You Can Feel The Momentum

It’s hard to quantify the emotional feeling of momentum. You can gain it or lose it for various reasons that are hard to explain. Does a player suddenly go on a streak because they learned something during batting practice? Or was it a steak made just the way they like it the night of a game that put them in the right mood and gave them just a bit of a better eye for the ball at the plate?

You can’t put into factual numbers how momentum works or is in play on an emotional level (now watch someone reply with a stat that is actually able to put this in numbers, cause, you know, baseball). But, what we do know is that momentum exists and is real.

I can’t put myself in the shoes of the Toronto Blue Jays and tell you what level of momentum they have. But, I can say this: They have a lot.

The Toronto Blue Jays are currently on what feels like an unreal run. The team is on an eight-game winning streak that has put them at an impressive 30-20. To think that before this run, they were just hardly staying afloat above .500. They’re still five games off the strong New York Yankees, but we’re too early in the year to even be discussing that.

As I wrote before – it was almost hard to believe – but the Jays had a batting issue. The starting rotation had done its job, and it was the team’s performances at the play that let them down somewhat. There are no real notes for the Jays rotation currently (except one thing that we’ll get to in a moment), and the focus remained on how the batting would improve.

The batting woes have begun to change, and some of the more unlikely names have emerged in headlines because of it. Notably, interchangeable catchers Danny Jansen and Alejandro Kirk have had breakout performances as of late and impressed critics.

Jansen has shown unusual improvement at the plate compared to previous years as a pro. It’s progress that has people wondering when things will change. “The big question is whether Jansen can maintain this pace, or anything remotely close to it,” said The Star’s Gregor Chisholm.

Kirk has proven to be a big bat that has also impressed. He notably hit two home runs in one game against the Chicago White Sox, making him a fundamental part of their 5-6 win Tuesday. Similar to Jansen, the question going forward will be what level of recent success can be actually maintained, and what amount is just a brief jolt in the arm that we’re seeing.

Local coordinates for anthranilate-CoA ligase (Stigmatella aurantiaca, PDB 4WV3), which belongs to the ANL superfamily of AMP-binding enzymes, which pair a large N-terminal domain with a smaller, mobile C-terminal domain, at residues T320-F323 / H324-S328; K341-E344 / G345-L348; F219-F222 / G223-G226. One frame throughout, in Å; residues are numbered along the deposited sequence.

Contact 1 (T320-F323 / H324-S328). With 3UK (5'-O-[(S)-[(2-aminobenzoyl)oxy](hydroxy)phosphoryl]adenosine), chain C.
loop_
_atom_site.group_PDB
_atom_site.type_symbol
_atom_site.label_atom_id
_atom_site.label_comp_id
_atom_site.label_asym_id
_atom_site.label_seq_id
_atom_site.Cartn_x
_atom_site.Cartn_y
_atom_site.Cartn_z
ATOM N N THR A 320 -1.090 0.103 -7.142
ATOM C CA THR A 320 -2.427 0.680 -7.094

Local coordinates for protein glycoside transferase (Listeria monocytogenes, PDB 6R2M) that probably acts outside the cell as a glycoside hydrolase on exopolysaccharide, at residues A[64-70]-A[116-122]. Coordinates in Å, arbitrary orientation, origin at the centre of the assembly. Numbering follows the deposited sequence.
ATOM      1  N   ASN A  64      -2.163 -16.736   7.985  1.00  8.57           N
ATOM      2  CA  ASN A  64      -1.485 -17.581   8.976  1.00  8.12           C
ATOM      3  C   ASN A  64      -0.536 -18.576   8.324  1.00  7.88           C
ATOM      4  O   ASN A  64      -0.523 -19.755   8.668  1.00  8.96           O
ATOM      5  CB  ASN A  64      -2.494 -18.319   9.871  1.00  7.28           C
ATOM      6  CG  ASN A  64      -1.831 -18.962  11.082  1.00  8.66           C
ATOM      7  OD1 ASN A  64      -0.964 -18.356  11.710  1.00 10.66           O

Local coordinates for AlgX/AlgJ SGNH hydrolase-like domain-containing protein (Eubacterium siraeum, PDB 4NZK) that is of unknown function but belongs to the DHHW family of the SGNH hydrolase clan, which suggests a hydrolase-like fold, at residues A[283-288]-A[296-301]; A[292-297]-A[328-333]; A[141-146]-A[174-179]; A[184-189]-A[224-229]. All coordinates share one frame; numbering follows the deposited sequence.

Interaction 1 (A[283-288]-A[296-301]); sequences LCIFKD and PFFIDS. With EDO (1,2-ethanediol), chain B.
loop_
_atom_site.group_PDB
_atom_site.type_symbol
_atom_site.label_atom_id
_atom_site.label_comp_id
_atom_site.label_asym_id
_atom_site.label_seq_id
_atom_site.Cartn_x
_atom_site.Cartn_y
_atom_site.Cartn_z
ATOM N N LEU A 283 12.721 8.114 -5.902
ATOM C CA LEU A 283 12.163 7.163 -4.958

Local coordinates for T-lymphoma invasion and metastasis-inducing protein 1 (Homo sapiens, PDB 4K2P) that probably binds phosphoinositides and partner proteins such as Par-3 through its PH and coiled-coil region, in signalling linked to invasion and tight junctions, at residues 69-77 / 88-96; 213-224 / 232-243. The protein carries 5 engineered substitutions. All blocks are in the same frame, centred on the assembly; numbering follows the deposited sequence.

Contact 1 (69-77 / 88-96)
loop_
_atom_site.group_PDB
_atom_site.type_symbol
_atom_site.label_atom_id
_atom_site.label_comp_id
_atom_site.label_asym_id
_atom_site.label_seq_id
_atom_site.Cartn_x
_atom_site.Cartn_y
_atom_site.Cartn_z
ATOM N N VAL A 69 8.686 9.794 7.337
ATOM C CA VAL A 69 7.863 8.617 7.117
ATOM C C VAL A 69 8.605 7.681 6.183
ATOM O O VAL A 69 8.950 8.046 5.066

Eight in a row is glamorous on paper, but the wins haven’t always been easy. Some have been ugly, and many have been comebacks. So many of them have been close. Since the start of this run, five games have been won with a one-run differential between the two teams. My goodness. The close wins have become a reputation for the team.

That reflects their ability to perform in the clutch, but it’s also a sobering reminder that this team isn’t getting ahead as often as most successful teams. A win with a big or small margin all counts the same in the standings, but it’s tiring for the team and a sign that the team is often just a few plays away from losing in many of their successful outings. Personally, I view this as a sign that the batting still has room to improve. It’s hard to take these issues out on the bullpen when they are often allowing just a few runs.

Of course, there will always be things to worry about with the pitching. Atop the list may be the sole dent in the team’s pitching rotation currently: Ryu Hyun-jin. The leftie has patched up his rough-around-the-edges game as of late, but continues to face struggles out of his control.

After getting taken out of a game early in two consecutive instances, Ryu was put on the injured list for the second time this year. Injuries for Ryu are arguably worse than seeing him get lit up on the mound. When he was bad, it was of course argued that he can improve. There’s not much control that Ryu has over his own fate when he’s battling his own body.

Overall, the momentum of the Jays right now is undeniable. But like the streaks of Jansen and Kirk, or like the situation of Ryu’s injury, two questions are the main focus right now – how long can this go on for, and what will things be like after then?

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